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Passion, People and Principles

Preventing the Train Crash

post # 93 — June 1, 2006 — a Client Relations post

Confession time: I’ve been very busy this week, and did not prepare (as I sometimes do) a week’s worth of blogs in advance.

So, for today, I thought I’d dig into my past files and see what was there that might still be current and of interest to all you kind folks who are tuning in.

Here’s a question that was posed to me (on my website) in May 2003:

David, one of my clients’ has become accustomed to operating in crisis mode. They are constantly in reactive mode vs. proactive. I have not been asked to help fix this, my firm is involved in other projects. However, I feel like I am watching a train crash about to happen. How can I get them to see that reactive mode and crisis is not a normal way of conducting business, when they have not asked for help? Thanks.

Here’s the reply (slightly modified) that I gave three years ago:

I don’t completely accept your premise that a “reactive mode and crisis is not a normal way of conducting business.” It may not be a good idea, but it IS remarkably common.

But let’s address your question: One of my rules is that you shouldn’t give your opinion until it’s asked for – it will just be resented (spouses and best friends, take note!) First, you must build a relationship and earn the right to comment.

Next, remember that there’s no point commenting to someone who isn’t empowered to change things. So, you must ask “If they were to change this mode of operating, who would have to lead that change? Who is the key decision-maker here?”

Even when you figure out who that person is, you must tread carefully. Imagine this: you observe that this person in your social circle that you’ve met (not a close friend) is overweight and unfit. You think it’s not healthy to live that way. They haven’t asked your opinion. But you want them to understand that there’s a better way. How would you approach THAT???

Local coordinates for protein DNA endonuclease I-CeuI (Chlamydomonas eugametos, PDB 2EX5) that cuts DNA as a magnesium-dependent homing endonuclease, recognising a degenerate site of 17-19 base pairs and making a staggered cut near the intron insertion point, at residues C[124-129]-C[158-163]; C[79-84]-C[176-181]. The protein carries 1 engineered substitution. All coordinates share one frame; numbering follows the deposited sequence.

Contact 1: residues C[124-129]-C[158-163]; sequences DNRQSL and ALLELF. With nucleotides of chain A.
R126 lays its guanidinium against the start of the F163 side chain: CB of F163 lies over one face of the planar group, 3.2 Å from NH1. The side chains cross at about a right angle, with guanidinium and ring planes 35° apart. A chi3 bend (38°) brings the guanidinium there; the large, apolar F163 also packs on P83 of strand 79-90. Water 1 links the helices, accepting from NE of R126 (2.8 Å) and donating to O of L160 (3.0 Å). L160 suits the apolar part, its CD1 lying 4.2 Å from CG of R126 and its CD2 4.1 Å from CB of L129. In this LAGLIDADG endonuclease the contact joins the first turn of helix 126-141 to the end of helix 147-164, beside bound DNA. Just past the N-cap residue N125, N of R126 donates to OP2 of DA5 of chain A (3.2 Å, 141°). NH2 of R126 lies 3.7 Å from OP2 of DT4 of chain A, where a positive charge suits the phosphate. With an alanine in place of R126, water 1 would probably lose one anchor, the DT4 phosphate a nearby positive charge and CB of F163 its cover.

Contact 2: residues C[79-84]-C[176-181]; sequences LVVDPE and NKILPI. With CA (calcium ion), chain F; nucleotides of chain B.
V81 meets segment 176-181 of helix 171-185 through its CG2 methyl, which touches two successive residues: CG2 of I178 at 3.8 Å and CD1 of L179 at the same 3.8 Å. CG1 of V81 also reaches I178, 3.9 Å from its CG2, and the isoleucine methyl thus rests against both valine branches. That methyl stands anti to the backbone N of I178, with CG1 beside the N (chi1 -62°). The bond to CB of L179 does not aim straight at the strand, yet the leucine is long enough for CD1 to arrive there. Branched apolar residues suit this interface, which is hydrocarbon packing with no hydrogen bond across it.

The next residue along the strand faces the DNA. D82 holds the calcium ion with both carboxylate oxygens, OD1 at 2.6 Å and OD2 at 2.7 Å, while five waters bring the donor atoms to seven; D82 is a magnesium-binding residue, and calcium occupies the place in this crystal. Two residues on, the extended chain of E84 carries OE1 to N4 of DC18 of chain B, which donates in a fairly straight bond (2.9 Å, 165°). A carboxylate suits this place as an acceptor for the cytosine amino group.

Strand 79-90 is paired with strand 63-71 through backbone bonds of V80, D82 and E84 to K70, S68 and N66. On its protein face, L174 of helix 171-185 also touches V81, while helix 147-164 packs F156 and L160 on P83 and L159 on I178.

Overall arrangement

I’d almost certainly try to find an INFORMAL occasion (out of the office, over a drink?) to do this. If it’s going to work, it’s only going to do so when it’s human-to-human, not when it’s “consultant” to “client.”

You’ll probably have to guess that you are not the first person to point out to them that they are fat and unfit (and ugly, as well!) They’ve heard it before, in all probability.

So what’s going to be different about your approach? It’s important to remember that it won’t be the logic of your argument that will prevail. (Let me really PROVE to you that you are fat, unfit and ugly!)

Whatever the process is will mostly be about learning to influence people’s emotions: creating the DESIRE for the benefits that fitness can bring, helping boost their confidence and courage that, the self-belief that, yes, they CAN change. You must be skilled in quelling their fears about dropping their past habits.

Since you will be dealing with an organization and not just an individual, you must also be very astute in understanding the group psychodynamics that led them to operate the way they do now. There’s probably a reason – not a good one, I grant you, but a reason nevertheless. There’s always a history that you need to take the time to figure out if you are going to help them break free from it.

cover of David Maister's co-authored book, Thr

You’ll need to be a skilled counselor, psychotherapist and corporate politician to pull all this off. I don’t claim to be immensely skilled at it myself. In part, I (co)wrote the book Trusted Advisor so that I could force myself to think all this through. And understanding whta you shuld do doesn’t always mean you have the rescence of mind or the self-control to do it and say it the way you know you should.

Helping others ain’t easy.

Good luck! Let me know how it goes!

1 Comment

Dennis Howlett said:

My psych degree has held me in good stead for a long time.

To David’s main pont. I would seek to advise the client. There’s a difference between offering an opinion and stating alternatives.

The important thing is to be very, very sure of the facts you want to use in support fo your argument.

I am for instance currently involved in a financing project where the crux of the business model is essentially a replacement service that can and almost certainly will be commoditized.

As part of the valuation research, it has become apparent the business model is flawed. This is not something I can ignore. It requires me to make suggestions which may or may not be nonsense to the owners. I’ve got to take the risk the message will be rejected.

Because the alternative is an unsustainable business model that will be difficult to finance in the way the owners wish.

That’s a train wreck about to happen – IMO.

But then I can envisage occasions where my opinion will be as welcome as a whack over the head with a baseball bat.

It’s usually reserved for clients with whom I’ve not been able to develop a relationship and who doesn’t wish to deal with any other person.

They’re the clients who are on top of my next culling list.

posted on June 1, 2006